Ladies and Gentlemen,
I would like to warmly welcome you to this academic roundtable entitled: Economic Growth and Structural Change: Priorities for the Least Developed Countries. I would like to especially thank or partners from the Development Research Group of the World Bank, and the Asia Pacific Economic Cooperation Study Center as well as the School of International and Public Affairs of Columbia University for co-organising this event with internationally renown experts, who will provide us with insights about how LDCs can reach their development goals through structural change. I would also like to convey my gratitude to the Permanent Representative of Turkey to the United Nations who provided some financial support for this event.
As you are aware the Fourth United Nations Conference on the least developed countries resulted in the adoption of a bold Political Declaration and a comprehensive and ambitious Programme of Action. Its overarching goal is to address the structural handicaps of LDCs, therefore securing poverty eradication and the attainment of international agreed development goals across LDCs as well as increasing graduation of these countries from their least developed status. In this regard, the Istanbul Programme of Action calls for a shift in development paradigm, with a rebalancing of priorities between the productive sectors and social sectors as well as a balanced role of the state and the market.
Despite considerable progress with respect to growth and achieving some of the MDGs, LDCs are still characterised by high vulnerabilities to external shocks. These include economic shocks like volatile commodity prices due to their limited diversification of production and exports as well as increasing food prices due to their relatively low agricultural productivity. Thus the first priority area for action of the Istanbul Programme of Action focuses on productive capacity to bring about structural transformation. It has the ultimate goal to increase decent employment, which is the only sustainable way to reduce poverty. Implementing this agenda requires focused action in key areas, with emphasis on the state in promoting change, mobilizing resources, and expanding trade opportunities.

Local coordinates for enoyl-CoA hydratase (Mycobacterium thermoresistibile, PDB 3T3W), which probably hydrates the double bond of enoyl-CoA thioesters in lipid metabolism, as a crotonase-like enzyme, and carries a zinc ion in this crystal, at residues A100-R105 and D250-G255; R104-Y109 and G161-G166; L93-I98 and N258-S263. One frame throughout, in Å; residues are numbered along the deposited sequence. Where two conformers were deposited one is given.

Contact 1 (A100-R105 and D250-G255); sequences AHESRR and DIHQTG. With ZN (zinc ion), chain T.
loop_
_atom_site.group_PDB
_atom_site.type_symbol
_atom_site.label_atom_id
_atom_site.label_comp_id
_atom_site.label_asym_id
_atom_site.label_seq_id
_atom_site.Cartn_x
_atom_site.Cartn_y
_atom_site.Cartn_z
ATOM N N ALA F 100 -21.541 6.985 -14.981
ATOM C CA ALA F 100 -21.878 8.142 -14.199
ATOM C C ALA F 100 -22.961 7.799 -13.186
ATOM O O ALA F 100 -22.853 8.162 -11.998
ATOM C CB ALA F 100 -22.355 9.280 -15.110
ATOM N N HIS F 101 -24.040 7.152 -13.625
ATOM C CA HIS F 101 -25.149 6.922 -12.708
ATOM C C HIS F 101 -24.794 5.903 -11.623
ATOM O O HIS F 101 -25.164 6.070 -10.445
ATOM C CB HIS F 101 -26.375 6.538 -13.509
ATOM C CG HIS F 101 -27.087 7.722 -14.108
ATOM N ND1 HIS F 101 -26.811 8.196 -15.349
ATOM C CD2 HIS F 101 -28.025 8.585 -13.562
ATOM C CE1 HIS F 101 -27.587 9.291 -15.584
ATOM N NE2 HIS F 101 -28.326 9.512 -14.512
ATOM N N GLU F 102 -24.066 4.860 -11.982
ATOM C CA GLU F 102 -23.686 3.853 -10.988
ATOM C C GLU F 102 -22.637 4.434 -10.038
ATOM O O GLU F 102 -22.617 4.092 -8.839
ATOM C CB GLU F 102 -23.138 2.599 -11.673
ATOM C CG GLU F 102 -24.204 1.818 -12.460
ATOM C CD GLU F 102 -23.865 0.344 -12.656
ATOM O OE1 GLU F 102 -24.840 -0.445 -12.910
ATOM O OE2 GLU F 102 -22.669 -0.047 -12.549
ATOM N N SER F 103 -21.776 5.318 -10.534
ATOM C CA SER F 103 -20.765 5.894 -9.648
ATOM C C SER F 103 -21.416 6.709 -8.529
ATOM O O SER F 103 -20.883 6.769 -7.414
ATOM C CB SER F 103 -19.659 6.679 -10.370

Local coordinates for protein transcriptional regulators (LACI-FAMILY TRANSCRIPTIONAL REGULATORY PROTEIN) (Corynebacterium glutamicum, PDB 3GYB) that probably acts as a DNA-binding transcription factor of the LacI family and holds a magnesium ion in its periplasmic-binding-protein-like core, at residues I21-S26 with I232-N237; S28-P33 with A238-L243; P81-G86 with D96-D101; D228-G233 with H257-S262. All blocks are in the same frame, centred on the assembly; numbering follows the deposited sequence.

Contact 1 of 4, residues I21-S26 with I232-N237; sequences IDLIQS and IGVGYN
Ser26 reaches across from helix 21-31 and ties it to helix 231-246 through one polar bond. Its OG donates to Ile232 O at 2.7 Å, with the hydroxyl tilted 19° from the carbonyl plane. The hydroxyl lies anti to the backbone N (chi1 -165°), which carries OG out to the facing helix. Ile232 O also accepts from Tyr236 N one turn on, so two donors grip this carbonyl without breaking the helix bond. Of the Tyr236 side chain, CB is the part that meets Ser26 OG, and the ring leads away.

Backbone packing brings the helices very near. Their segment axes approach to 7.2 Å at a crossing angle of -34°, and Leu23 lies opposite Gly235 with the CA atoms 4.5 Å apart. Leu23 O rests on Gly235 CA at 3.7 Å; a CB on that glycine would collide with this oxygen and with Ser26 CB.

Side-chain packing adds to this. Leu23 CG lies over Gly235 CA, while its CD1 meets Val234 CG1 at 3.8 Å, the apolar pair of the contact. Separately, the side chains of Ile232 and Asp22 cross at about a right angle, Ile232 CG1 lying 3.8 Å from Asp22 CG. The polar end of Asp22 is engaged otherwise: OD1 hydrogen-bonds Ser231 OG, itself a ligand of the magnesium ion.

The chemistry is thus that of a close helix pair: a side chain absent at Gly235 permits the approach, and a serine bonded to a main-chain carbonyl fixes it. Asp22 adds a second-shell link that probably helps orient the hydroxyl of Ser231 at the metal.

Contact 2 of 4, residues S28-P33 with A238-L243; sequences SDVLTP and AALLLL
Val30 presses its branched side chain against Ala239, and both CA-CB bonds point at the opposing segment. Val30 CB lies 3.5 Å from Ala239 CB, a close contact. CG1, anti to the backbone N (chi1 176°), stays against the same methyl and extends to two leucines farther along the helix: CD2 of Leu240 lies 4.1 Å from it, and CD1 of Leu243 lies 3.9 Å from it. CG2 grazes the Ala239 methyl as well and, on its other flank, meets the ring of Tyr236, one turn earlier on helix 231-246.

The Istanbul Programme of Action also broadens the partnership for LDCs not only with development partners including through South-South cooperation but also other relevant stakeholders. Specifically, the Istanbul Programme of Action calls for a greater role and contribution of actors such as parliaments, the private sector and the civil society in the implementation, monitoring, follow-up and review of the programme of action. The notion of partnerships with civil society includes academia and philanthropic foundations.
The report of the Secretary-General on the Outcome of the Istanbul Conference states that for the effective and efficient implementation of the priority actions of the Istanbul Programme of Action it is necessary to take into account recent research findings and best practices. Thus academia, including universities and research institutions, should be invited to generate up-to-date information that can facilitate policy discussions and advice for evidence-based decision-making.
It is in this context that we have organised this academic roundtable to learn about most recent research findings from our experts and to facilitate dialogue between the different groups of stakeholders of the Istanbul Programme of Action. Thus I am glad that we have not only government representatives and academia in the audience today, but also representatives from civil society and the private sector.
The objective of this roundtable is to discus policy recommendations on how LDCs can overcome economic vulnerabilities and better manage risks in order to achieve sustained, equitable and inclusive economic growth. The roundtable is expected to contribute to the identification of strategies required in order to implement the Istanbul Programme of Action.
Before we hear the keynote speech by Justin Yifu Lin, Chief Economist and Senior Vice President of the World Bank, the Permanent Representatives of Turkey, H.E. Mr. Apakan, representing the host country of the Istanbul Conference, and of Nepal, H.E. Mr. Acharya, chair of the group of LDCs, will make short remarks. After the keynote speech on Challenges, Opportunities, and Strategies for Structural Transformation in Least Developed Countries there will be a panel discussion featuring Frannie Léautier, Executive Secretary of the African Capacity Building Foundation, Léonce Ndikumana, Andrew Glyn Professor of Economics at the University of Massachusetts at Amherst and Aaditya Mattoo, Research Manager at the World Bank. Their presentations will focus on The Role of Resources, Employment and Growth-Enhancing Trade and will be followed by an interactive discussion.
I thank you for your kind attention and look forward to stimulating presentations and discussions.